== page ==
Organic, flexible displays
A prototype organic upconversion display panel that is transparent and bendable has been developed by researchers from Sony’s Materials Science Laboratory and the Max Planck Institute for Polymer Research, both in Germany. This technology could be used to create digital newspapers, rollable television screens or ultra-lightweight laptops.
The technology combines a palladium-porphyrin complex sensitiser and an antracene emitter, both extruded onto a polystyrene sheet within a viscous polymeric matrix. This is then exposed to galvo-scanned laser diodes. These emit non-coherent light in all directions, creating a multilayered display with a wide field of view. The image produced offers efficiencies of up to six per cent, which is comparable to other organic displays, and a response time of 500µs (LCDs, by comparison, exhibit response times in the millisecond range).
Previous attempts to create upconversion displays were hampered by problems with inflexible inorganic upconversion materials. ‘These examples were based on rare-earth ion upconversion in glassy materials, in bulk or dispersed form,’ explains Dr Stanislav Baluschev of the Max Planck Institute. ‘In bulk they are transparent but not flexible. In polymer-matrix dispersions they are flexible, but have huge back-reflection of the excitation laser.’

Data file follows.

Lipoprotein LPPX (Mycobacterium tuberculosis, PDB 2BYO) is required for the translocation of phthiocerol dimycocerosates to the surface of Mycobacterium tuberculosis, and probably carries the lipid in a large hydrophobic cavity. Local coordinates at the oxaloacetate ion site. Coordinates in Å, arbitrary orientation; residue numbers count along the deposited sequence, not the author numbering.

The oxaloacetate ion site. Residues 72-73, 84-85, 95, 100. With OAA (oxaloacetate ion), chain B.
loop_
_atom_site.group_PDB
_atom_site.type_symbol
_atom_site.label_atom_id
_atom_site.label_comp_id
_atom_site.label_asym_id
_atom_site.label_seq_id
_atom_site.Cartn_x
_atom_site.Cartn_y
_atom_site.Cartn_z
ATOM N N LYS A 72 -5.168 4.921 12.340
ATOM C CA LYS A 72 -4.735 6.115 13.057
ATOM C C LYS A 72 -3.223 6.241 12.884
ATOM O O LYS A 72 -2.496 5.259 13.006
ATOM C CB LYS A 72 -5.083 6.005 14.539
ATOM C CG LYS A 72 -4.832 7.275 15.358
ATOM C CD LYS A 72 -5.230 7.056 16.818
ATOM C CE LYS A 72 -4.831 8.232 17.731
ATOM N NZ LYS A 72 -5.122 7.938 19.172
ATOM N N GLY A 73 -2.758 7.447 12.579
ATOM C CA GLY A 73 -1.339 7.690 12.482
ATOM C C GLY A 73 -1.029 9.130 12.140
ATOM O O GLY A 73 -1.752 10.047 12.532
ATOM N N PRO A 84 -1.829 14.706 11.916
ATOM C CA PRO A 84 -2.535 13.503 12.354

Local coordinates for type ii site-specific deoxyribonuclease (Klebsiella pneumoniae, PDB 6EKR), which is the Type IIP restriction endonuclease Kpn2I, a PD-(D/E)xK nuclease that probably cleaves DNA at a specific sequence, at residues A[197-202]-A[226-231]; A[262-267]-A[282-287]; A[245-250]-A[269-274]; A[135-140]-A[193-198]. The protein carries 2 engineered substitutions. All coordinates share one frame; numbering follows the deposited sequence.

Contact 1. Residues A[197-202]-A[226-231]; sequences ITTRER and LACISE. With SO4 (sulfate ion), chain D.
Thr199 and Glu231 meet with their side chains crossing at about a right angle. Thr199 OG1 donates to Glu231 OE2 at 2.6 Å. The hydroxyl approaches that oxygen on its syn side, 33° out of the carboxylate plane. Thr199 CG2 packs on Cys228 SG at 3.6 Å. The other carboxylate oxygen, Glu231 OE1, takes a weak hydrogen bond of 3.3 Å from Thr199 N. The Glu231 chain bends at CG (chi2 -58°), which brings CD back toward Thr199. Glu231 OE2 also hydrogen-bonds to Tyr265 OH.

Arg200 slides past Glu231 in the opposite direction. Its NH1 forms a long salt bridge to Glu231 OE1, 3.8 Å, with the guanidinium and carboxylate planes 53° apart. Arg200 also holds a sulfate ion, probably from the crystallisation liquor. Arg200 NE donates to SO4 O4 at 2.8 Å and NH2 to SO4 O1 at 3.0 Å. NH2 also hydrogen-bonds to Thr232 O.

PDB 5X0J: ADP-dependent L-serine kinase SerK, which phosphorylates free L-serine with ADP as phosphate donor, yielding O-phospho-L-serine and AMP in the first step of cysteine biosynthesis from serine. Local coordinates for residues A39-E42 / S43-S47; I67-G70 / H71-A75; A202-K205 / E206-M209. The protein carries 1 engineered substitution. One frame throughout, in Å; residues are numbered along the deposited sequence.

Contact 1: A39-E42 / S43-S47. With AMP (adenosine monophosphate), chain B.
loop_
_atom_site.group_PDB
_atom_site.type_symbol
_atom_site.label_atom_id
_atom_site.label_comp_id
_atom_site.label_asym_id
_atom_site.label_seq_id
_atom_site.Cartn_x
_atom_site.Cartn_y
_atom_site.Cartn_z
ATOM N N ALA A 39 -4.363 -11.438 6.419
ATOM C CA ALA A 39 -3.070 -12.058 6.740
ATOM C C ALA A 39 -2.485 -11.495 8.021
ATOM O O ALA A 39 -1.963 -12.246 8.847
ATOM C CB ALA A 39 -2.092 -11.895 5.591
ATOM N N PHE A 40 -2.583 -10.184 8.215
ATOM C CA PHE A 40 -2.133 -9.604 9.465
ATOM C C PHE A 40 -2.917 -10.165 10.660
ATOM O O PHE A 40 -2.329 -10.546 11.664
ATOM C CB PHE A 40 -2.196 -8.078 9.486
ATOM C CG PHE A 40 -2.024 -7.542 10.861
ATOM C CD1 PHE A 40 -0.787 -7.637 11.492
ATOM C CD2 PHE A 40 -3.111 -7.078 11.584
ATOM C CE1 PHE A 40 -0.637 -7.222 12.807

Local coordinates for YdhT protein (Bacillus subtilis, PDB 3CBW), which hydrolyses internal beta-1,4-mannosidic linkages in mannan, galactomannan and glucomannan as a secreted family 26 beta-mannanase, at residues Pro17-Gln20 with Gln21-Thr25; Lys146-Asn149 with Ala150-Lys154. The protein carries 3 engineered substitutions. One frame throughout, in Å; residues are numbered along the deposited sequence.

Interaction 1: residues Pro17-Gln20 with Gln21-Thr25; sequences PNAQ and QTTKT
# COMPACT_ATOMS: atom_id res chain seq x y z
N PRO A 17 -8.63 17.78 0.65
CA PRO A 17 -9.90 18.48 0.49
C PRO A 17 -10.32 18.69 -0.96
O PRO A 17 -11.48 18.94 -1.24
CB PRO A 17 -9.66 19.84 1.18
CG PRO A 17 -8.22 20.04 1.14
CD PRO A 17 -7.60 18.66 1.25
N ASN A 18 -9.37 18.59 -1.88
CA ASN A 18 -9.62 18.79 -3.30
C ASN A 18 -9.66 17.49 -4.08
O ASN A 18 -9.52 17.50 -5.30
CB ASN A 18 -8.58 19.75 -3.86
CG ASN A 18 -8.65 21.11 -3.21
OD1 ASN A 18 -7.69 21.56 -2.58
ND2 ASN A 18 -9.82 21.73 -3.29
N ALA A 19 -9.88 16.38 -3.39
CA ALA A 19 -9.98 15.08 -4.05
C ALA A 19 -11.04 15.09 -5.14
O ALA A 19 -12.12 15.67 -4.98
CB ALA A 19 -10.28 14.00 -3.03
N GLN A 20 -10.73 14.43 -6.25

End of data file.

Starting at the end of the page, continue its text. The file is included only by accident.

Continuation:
Dr Tzenka Miteva, of Sony, notes that the optically pumped display in the new 2D upconversion device does not require electronics in the screen, allowing it to be more flexible. It overcomes resolution problems by replacing the organic sealant toluene used in other displays with a trimer/tetramer mixture of styrene oligomers, which efficiently seal the device while increasing its durability. When tested for 100 days, the display did not lower its efficiency. It is powerful enough to be seen in daylight using a 10-20MW continuous wave laser, but also offers low intensities, ‘meaning it is safe to observe’, notes Miteva.
The response time of the device is controlled by the concentration of sensitiser/emitters used, allowing broad intervals to be factored in. And it has an external quantum yield of up to 3.2%, meaning for every 100 infrared photons absorbed 3.2 upconverted photons are emitted – a ‘good number for displays,’ says Miteva.
The size of the display is limited ‘only by the parameters of the laser scanning system,’ says Baluschev. The team has created screens with 15x15cm images, showing pictures in blue, green, yellow and orange – it is still working on achieving red and increasing efficiency.
The group believes the technology could be easily and economically scaled up using printing or roll-to-roll processing, as the materials used are robust.
This work was published in the October issue of the New Journal of Physics.